View Full Version : High Quality Screen-print ink

matt scarlett
08-22-2015, 07:44 AM
I want to print on paper, and all I can find is Speedball and Permmaset. Are there some real quality inks available, or is that my lot?

winking cat press
08-22-2015, 10:50 AM
If you live where I do, that's not a bad selection. All you can find here is Speedball. BUT all is not lost, since you don't really need to have "screen-print ink" to screen print. There are a lot of alternative materials that screen quite nicely onto paper. In my earlier "protest poster" years, I used plain old house paint for the bulk of my work..... and it worked well. So does oil paints that artists use, except that it takes a while to dry.

matt scarlett
08-22-2015, 11:19 AM
So does oil paints that artists use, except that it takes a while to dry.

^^And a bit more involved in the clean up. Thanks for your suggestions. I was going to ask about oil paint.

I was watching this, and wondered what paint is being used.


I've got some Caligo relief ink which i like for a quite clean up and i like the quality. I suspect for a multi-colour print waiting for an oil paint to dry could become timely and frustrating as for the different drying times between colours.

For that reason, I'm semi attracted to speedball and the like, as i feel drying times would be a matter of minute-hours rather than days. I want quality prints. Maybe I should look into the likes of Golden or Liquitex acrylics and mediums.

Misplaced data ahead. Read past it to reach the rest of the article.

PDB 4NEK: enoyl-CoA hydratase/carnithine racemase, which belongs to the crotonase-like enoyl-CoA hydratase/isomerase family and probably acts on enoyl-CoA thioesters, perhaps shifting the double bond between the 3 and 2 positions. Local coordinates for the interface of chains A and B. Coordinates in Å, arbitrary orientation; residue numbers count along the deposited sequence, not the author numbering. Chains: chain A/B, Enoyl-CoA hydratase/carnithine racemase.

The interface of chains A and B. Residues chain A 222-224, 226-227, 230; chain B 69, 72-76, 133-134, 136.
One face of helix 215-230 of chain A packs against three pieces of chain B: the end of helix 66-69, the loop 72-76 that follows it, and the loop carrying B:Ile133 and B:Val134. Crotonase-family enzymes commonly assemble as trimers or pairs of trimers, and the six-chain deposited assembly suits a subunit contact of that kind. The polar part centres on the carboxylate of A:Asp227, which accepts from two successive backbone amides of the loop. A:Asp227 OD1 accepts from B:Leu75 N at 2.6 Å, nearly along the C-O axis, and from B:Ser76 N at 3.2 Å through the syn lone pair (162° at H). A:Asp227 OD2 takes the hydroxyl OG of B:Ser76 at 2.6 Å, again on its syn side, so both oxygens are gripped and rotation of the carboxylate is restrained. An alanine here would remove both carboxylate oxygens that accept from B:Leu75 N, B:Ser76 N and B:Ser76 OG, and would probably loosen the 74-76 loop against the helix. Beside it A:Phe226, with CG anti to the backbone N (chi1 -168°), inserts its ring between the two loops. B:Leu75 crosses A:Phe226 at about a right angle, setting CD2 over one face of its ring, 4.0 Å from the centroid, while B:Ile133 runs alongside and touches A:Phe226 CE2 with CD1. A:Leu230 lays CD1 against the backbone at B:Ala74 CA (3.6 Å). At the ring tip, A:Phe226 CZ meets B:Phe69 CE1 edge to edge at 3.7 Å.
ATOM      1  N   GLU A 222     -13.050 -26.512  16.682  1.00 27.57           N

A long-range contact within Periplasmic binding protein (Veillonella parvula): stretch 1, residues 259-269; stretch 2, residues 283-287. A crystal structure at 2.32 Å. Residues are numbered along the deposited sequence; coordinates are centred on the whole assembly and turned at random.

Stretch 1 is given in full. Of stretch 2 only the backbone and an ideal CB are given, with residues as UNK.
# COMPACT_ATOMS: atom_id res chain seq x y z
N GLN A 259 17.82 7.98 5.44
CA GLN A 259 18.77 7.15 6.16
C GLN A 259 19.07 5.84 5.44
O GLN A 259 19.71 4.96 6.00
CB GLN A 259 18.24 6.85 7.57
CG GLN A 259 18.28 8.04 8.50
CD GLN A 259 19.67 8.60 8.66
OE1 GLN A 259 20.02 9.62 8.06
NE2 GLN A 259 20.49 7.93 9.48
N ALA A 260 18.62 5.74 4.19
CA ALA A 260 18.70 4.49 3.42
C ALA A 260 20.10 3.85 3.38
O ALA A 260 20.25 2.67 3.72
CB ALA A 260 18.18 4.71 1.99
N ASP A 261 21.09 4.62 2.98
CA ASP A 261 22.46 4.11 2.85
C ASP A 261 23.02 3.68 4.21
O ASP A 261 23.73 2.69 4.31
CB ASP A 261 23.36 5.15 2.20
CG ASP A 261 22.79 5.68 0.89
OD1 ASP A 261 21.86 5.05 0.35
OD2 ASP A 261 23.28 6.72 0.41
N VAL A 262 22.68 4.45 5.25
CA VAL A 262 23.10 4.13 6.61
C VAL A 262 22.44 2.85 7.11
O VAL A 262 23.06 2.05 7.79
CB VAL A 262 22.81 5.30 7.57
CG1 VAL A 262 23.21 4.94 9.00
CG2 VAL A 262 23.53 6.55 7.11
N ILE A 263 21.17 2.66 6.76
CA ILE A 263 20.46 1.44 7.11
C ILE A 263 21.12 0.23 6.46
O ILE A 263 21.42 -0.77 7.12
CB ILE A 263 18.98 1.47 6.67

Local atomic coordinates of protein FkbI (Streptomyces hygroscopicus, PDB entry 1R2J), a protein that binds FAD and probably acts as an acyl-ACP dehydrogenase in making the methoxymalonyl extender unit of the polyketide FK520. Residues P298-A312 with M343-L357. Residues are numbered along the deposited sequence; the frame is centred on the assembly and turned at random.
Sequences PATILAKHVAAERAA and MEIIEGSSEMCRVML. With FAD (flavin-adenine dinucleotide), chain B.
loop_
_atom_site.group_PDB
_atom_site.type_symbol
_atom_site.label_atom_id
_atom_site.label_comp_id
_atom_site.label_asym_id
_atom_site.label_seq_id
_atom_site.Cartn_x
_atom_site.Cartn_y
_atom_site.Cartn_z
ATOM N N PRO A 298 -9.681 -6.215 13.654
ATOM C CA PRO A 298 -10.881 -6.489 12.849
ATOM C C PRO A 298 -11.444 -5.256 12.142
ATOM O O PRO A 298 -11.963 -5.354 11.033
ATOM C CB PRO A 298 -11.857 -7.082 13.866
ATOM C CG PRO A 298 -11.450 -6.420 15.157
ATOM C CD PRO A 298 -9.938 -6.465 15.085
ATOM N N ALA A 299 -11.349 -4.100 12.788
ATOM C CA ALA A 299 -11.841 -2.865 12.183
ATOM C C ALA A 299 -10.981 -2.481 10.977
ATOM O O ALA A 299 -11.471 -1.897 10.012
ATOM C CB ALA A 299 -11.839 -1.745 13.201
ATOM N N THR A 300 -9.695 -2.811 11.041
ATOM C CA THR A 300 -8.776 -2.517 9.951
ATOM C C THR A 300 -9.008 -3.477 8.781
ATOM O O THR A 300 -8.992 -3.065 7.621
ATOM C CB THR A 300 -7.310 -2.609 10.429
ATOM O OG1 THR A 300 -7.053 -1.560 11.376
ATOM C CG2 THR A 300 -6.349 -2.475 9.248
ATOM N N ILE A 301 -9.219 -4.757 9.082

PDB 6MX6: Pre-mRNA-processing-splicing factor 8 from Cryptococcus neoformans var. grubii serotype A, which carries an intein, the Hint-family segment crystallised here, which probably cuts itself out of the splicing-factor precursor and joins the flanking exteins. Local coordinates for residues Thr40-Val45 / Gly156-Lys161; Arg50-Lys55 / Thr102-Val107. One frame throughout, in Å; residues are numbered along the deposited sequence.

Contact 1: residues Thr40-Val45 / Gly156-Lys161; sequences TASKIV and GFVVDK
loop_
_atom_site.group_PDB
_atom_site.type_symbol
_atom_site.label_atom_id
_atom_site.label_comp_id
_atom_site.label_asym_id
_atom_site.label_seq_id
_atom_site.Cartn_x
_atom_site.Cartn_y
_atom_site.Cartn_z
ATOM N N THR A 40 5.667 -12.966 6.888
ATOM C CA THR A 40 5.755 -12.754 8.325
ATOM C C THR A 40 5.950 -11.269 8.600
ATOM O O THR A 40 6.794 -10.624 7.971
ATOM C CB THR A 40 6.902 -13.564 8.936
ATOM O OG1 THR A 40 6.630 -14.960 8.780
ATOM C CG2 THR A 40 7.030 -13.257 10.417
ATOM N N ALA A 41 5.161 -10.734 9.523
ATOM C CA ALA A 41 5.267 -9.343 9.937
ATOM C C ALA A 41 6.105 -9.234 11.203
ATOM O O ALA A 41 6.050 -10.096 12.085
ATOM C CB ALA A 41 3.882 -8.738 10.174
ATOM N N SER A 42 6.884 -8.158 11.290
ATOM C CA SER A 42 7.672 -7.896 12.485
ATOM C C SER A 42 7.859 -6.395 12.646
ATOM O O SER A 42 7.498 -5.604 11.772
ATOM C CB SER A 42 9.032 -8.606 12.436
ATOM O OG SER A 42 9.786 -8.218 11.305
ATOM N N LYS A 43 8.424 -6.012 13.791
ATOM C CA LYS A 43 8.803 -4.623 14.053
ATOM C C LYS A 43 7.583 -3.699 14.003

I was worried about the thickness of alternative mediums, and possible clogging of the mesh.

winking cat press
08-22-2015, 11:02 PM
I've used acrylic for silkscreens a number of times..... and it does work well, IF you make sure to clean your screen regulalry. if you don't, it tends to clog up the screen.

08-28-2015, 09:28 PM
At one point I mixed my own screen printing inks using dry pigments and Bocour's Magna clear. Magna was an acrylic resin artist paint that is no longer made. Today I would use Gamblin solvent-free gel medium and either oil paint or dry pigments. This particular medium is an alkyd so it is faster drying than conventional oil paint. But, as WCP mentioned, you gotta clean your screen right away.

08-30-2015, 11:51 AM
I haven't tried the Golden acrylics but I understand from other professional fine art screen-printers it's a good way to go. I believe I once saw something online (a modifier of some sort) that could be added to artist's oils so they could be used for silkscreen. But believe perhaps this was Golden and perhaps it was a modifier to adapt their tube or jar acrylics?
Several years back I purchased some acrylic inks that worked well made by Jacquard. http://www.jacquardproducts.com/jacquard-screen-ink.html

08-31-2015, 01:26 AM
If it's Golden, their Open acrylics are the ones recommended for screen-printing because being slow-drying they are less likely to clog the mesh. I bought some with the intention of using them for screen-printing but didn't like the pasty consistency. Even for painting I'm not keen on them actually. The slow drying is not a problem with the thin film in a screen-print but I prefer the Speedball inks. They don't dry too fast and they're reliable and predictable, maybe I'm just used to them.

I have a book published in the UK that swears by Lascaux inks for screen-printing. Have never used them myself, no idea what they're like.

P.S. Those Jacquard inks bridog mentions look nice in the video.

matt scarlett
09-18-2015, 01:48 PM
I just like the range of colour and iridescent's that Golden and other Acrylics brands off.

Is Speedball a bad choice?

09-18-2015, 06:09 PM
Offhand I'd say you get a far better range of colors and mediums with Golden than with Speedball; it pays to do your own colorfastness tests for the colors you'll need.